MANITOULIN – At least one Manitoulin Island municipality so far has decided to partner with a neighbouring township (to have one person represent the two on the proposed new policing board model), to bring down the total number of representatives for Manitoulin. As had been reported previously, the province had rejected the Manitoulin municipalities’ request on the composition of the new policing board model.
“In proposing to join Tehkummah Township to have one rep on the police board, we felt this was the logical thing to do,” stated Dave Ham, mayor of Assiginack township, after a council meeting last week.
Alton Hobbs, CAO of Assiginack, told The Expositor, “Assiginack is willing to share a representative on the police board with Tehkummah if it helps to bring into compliance with what the province is looking for.”
“The letter from the Manitoulin Municipal Association (MMA) said that the province indicated the original proposal for the police board (put forward by the MMA) didn’t meet the guidelines so the MMA was looking at ways to bring the number of representatives on the police board down to be in compliance,” said Mr. Hobbs. He added the township has communicated the motion it passed at its meeting last week to Tehkummah Township for consideration.
Ken Noland, chair of the MMA, had indicated previously that the Island policing model proposal was not accepted.
In a letter to the Township of Burpee and Mills dated August 31, Kiran Shahzad, senior policy advisor community safety and intergovernmental policy branch with the Ministry of the Solicitor General reads, “As it stands, the proposed board does not meet the 20 percent community representation and 20 percent provincial representation requirement,” wrote Ms. Shahzad. She explained, “a 13-member board requires that three board members be community reps and three members be provincial appointees (20 percent of 13 is 2.6, round up to three), bringing the total to 15 members. Upon consideration, to maintain consistency and fairness in composition, the ministry will require that the proposed board include the appropriate number of community and provincial representatives meet the 20 percent requirement.”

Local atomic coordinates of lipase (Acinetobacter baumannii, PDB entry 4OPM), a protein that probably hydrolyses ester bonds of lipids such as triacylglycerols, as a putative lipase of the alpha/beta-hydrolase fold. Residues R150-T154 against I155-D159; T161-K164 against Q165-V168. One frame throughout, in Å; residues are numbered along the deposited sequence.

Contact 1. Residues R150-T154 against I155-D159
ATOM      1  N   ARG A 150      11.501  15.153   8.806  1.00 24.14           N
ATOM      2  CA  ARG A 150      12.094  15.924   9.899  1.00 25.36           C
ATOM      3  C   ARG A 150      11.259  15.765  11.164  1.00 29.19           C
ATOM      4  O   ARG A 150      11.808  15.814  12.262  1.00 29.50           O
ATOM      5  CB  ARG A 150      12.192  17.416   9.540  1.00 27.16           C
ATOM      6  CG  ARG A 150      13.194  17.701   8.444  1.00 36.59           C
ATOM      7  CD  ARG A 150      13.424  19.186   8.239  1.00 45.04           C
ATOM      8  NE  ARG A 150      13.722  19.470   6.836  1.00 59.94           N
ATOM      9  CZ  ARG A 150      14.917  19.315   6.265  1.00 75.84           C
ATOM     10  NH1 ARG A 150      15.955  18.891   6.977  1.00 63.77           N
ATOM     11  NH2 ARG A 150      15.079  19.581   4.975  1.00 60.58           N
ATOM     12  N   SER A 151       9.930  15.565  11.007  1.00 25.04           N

Mr. Noland had explained the MMA wanted to have a total of four (community and provincial representatives on the board) from six, which would have worked out to nine municipalities having representation on the board, with two provincial appointees and two community representatives. However, the provincial regulations explain that the MMA must have three provincial appointees and three community representatives. He had also explained the Island municipalities wanted to wind down the numbers because they had all agreed the municipalities are all drawing from the same pool, with a large geographical area but a small population, and it is always the same people that are always appointed. The MMA proposal would keep the board smaller.
It had been suggested that Assiginack and Tehkummah could look at having one joint representative on the police board. The other suggestion was that Cockburn Island, Gordon and Burpee and Mills could jointly have one representative on the police board. “I know our municipality will be fine with this,” said Mr. Noland, who said that he will be getting in touch with Cockburn Island and Gordon/Barrie Island as well.